During fiscal 2017, we recorded a goodwill impairment charge related to MW Cleaners totaling $1.5 million. We estimated the fair value of the MW Cleaners business based on an estimate provided to us by a market participant, which we classified as Level 2 within the fair value hierarchy.
Fair Value of Financial Instruments
Our financial instruments consist of cash, accounts receivable, accounts payable, accrued expenses and other current liabilities and long-term debt. Management estimates that, as of February 1, 2020 and February 2, 2019, the carrying value of cash, accounts receivable, accounts payable and accrued expenses and other current liabilities approximated their fair value due to the highly liquid or short-term nature of these instruments. We believe that the borrowings under our ABL Facility approximate their fair value because interest rates are adjusted on a short-term basis.
The fair values of our Term Loan were valued based upon observable market data provided by a third party for similar types of debt, which we classify as a Level 2 input within the fair value hierarchy. The fair value of our Senior Notes is based on quoted prices in active markets, which we classify as Level 1 input within the fair value hierarchy. The table below shows the fair value and carrying value of our Term Loan and Senior Notes (in thousands):
The entire disclosure for the fair value of financial instruments (as defined), including financial assets and financial liabilities (collectively, as defined), and the measurements of those instruments as well as disclosures related to the fair value of non-financial assets and liabilities. Such disclosures about the financial instruments, assets, and liabilities would include: (1) the fair value of the required items together with their carrying amounts (as appropriate); (2) for items for which it is not practicable to estimate fair value, disclosure would include: (a) information pertinent to estimating fair value (including, carrying amount, effective interest rate, and maturity, and (b) the reasons why it is not practicable to estimate fair value; (3) significant concentrations of credit risk including: (a) information about the activity, region, or economic characteristics identifying a concentration, (b) the maximum amount of loss the entity is exposed to based on the gross fair value of the related item, (c) policy for requiring collateral or other security and information as to accessing such collateral or security, and (d) the nature and brief description of such collateral or security; (4) quantitative information about market risks and how such risks are managed; (5) for items measured on both a recurring and nonrecurring basis information regarding the inputs used to develop the fair value measurement; and (6) for items presented in the financial statement for which fair value measurement is elected: (a) information necessary to understand the reasons for the election, (b) discussion of the effect of fair value changes on earnings, (c) a description of [similar groups] items for which the election is made and the relation thereof to the balance sheet, the aggregate carrying value of items included in the balance sheet that are not eligible for the election; (7) all other required (as defined) and desired information.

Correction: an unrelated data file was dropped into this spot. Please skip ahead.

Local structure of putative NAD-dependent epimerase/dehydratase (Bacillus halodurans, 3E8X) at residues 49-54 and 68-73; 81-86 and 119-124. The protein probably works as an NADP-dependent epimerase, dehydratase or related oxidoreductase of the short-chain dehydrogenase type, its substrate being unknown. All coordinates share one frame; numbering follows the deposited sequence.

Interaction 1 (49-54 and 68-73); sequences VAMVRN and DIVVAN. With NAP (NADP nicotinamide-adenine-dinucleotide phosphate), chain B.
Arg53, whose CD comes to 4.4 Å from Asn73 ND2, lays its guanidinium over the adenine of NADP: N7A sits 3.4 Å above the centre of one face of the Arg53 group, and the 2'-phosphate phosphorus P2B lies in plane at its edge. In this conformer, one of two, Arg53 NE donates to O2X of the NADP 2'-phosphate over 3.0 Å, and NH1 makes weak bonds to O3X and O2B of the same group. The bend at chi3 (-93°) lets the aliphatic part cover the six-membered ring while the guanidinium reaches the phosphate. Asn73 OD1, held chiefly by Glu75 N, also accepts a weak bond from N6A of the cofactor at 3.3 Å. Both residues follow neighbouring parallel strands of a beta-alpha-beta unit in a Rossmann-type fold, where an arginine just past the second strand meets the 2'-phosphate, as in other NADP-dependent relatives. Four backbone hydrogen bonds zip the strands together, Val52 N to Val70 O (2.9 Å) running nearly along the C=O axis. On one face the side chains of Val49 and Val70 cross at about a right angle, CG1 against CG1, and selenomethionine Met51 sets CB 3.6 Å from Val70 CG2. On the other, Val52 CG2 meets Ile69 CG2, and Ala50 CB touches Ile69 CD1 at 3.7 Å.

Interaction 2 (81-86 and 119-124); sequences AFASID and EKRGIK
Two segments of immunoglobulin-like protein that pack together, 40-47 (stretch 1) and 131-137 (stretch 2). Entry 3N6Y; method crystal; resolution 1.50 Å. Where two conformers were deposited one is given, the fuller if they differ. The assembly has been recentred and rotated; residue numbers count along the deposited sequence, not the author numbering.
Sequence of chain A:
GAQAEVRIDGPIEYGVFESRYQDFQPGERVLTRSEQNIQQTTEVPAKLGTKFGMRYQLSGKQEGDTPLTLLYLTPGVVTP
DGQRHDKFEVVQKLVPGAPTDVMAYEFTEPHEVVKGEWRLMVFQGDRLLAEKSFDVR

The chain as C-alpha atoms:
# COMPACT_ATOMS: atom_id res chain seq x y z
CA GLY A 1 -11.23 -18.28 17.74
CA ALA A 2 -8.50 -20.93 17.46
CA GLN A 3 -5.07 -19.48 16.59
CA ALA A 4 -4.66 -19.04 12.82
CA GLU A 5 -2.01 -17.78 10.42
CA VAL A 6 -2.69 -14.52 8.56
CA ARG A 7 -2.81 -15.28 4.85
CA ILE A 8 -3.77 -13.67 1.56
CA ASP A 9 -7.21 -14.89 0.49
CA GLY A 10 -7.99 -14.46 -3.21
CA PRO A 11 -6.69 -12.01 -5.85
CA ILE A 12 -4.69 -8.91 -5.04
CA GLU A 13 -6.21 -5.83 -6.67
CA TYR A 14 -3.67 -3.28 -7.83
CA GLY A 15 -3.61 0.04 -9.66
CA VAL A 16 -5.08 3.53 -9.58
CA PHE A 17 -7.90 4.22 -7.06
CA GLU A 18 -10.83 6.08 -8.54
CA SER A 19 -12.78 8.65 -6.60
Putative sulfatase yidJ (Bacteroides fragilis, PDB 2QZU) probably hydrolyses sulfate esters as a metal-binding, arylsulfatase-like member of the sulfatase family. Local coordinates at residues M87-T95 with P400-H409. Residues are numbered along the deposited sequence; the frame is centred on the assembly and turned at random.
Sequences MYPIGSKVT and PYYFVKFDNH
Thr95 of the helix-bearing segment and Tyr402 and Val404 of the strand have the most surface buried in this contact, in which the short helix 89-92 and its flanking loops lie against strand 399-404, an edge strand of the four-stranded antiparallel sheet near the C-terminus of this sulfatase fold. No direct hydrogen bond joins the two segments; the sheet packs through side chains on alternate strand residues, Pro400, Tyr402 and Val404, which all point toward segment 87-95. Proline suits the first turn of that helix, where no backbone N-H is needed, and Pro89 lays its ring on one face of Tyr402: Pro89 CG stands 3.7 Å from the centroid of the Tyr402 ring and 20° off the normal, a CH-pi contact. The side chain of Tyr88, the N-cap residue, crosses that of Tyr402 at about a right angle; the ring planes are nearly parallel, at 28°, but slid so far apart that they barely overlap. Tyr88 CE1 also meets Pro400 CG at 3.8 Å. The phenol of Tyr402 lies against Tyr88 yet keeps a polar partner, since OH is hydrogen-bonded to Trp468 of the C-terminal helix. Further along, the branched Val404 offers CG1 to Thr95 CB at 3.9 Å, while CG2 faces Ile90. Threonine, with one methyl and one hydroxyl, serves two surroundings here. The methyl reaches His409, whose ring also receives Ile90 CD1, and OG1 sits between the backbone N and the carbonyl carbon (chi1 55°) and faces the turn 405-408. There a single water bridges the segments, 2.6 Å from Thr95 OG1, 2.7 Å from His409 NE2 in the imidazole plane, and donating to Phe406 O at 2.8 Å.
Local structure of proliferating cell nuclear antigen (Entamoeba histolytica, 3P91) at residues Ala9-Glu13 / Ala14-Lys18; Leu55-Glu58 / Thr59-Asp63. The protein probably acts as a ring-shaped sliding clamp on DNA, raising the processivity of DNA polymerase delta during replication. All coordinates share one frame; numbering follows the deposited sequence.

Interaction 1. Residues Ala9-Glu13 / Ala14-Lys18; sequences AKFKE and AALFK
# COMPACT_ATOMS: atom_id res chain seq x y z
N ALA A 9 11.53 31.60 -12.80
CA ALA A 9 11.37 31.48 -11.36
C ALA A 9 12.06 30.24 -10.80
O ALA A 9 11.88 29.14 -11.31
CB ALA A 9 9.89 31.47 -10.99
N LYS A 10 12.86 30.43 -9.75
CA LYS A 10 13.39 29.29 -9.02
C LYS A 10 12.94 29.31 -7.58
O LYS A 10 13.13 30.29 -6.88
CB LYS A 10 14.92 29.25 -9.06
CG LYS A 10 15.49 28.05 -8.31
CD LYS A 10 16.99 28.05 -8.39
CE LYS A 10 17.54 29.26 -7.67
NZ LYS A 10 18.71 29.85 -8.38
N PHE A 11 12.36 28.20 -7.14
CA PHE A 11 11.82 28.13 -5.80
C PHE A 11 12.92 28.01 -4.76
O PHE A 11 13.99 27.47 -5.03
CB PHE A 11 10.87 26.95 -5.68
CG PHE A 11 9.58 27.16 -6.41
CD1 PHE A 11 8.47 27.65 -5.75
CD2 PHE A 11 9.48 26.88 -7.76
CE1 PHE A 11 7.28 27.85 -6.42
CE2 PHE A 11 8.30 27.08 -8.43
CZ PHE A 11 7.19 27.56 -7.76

Reference 1: http://www.xbrl.org/2003/role/disclosureRef